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Everyone has seen someone hold a microphone too close to a speaker and get feedback. I've been experimenting with pickup feedback on my guitar recently (where the strings don't vibrate, but the guitar still feeds back at loud volumes).

I notice that I can change the position of the guitar and get different tones for the feedback. There seems to be some kind of invisible cone or sphere in the room with various sections that differ in pitch.

Is there any deterministic standard that allows one to know "which notes are where"? It feels like playing a theremin in three dimensions, but I don't have a clear understanding of what pitches will be created at various positions in the room.

Maybe the types of guitars/pedals/amps/speakers create too much variability to know, but I'm curious if anyone is familiar with this.

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  • Please don't ask what is basically the same question twice - I have closed this as a dupe of the one you posted a couple of hours earlier. – Doktor Mayhem Apr 16 at 10:08
  • I think his two questions he asked are different, even though they both concern feedback. – Edward Apr 17 at 3:41
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Is there any deterministic standard that allows one to know "which notes are where"?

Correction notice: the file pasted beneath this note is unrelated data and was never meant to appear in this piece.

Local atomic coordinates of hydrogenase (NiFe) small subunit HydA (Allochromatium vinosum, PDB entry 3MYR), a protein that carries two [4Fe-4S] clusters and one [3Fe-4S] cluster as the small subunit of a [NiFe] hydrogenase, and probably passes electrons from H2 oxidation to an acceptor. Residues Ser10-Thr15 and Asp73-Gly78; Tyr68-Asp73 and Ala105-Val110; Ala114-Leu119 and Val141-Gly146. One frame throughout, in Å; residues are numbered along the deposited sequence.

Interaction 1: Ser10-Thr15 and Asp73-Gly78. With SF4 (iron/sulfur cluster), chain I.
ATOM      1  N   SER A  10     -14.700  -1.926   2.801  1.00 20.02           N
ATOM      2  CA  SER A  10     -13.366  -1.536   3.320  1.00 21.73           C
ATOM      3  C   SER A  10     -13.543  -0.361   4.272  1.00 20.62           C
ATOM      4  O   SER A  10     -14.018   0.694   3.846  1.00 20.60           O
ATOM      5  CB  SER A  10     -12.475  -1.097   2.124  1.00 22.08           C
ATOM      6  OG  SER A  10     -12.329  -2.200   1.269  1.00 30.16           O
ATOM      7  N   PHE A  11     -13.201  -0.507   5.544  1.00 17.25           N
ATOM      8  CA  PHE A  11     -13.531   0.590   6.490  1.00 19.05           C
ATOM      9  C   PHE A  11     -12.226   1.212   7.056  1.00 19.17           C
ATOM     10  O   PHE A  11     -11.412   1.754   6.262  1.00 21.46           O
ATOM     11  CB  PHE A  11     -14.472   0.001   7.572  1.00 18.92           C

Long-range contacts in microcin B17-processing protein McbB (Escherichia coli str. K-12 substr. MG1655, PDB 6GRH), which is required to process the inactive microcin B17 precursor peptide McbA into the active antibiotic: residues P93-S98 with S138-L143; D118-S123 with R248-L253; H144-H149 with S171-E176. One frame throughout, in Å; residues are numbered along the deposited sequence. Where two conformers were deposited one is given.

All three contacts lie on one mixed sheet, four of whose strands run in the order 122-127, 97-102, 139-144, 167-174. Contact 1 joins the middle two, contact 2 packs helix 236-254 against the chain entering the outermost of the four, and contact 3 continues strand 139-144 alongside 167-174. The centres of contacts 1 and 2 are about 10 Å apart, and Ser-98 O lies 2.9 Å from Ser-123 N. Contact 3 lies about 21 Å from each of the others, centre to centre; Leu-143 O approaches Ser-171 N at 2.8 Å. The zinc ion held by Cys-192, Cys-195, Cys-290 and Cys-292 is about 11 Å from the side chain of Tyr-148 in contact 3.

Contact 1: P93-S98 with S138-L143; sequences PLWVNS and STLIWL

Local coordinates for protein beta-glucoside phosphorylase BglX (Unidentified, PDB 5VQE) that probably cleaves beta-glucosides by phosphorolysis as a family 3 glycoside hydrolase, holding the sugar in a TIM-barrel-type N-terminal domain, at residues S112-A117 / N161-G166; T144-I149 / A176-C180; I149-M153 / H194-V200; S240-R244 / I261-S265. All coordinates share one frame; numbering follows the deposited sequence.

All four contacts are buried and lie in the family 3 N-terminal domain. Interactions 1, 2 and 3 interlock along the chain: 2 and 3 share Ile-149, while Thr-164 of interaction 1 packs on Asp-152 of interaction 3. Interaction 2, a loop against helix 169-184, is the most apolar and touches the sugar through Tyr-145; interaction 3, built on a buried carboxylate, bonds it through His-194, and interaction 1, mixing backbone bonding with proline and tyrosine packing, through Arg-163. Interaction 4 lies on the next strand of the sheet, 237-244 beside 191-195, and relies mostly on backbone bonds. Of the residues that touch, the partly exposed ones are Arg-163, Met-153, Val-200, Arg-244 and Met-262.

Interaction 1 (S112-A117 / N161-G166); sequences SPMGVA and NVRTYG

"Deterministic standard" might be too much, but there are some things to consider:

  1. Distance between the guitar and the speaker will affect the phase at which the sound reaches the guitar. This affects what frequencies are subject to positive feedback, and what to negative one; you may see it as a comb filter. The distance alone is not sufficient to determine the pitch, because there might be an additional phase shift in the electronics that is between the guitar and the speaker, but in general the farther you are from the speaker, the lower feedback notes you can achieve (but sound can also be reflected from the walls, so it depends also on the room acoustics and your position w.r.t. walls).

  2. Eq. If you boost certain frequency ranges and/or mute the others you will increase the likelyhood of feedback occuring at these frequencies. Wah pedal is a low-pass filter with resonance, it may be very handy for controlling feedback.

  3. Feedback requires inducing vibrations in something. If it's a string vibrating, this limits the frequencies to the fundamental frequency of the string and its harmonics. In the other question you asked about pickups feeding back, also known as microphonic feedback. Here it may depend on construction of the pickup, in particular its imperfections, and might be very difficult to predict.

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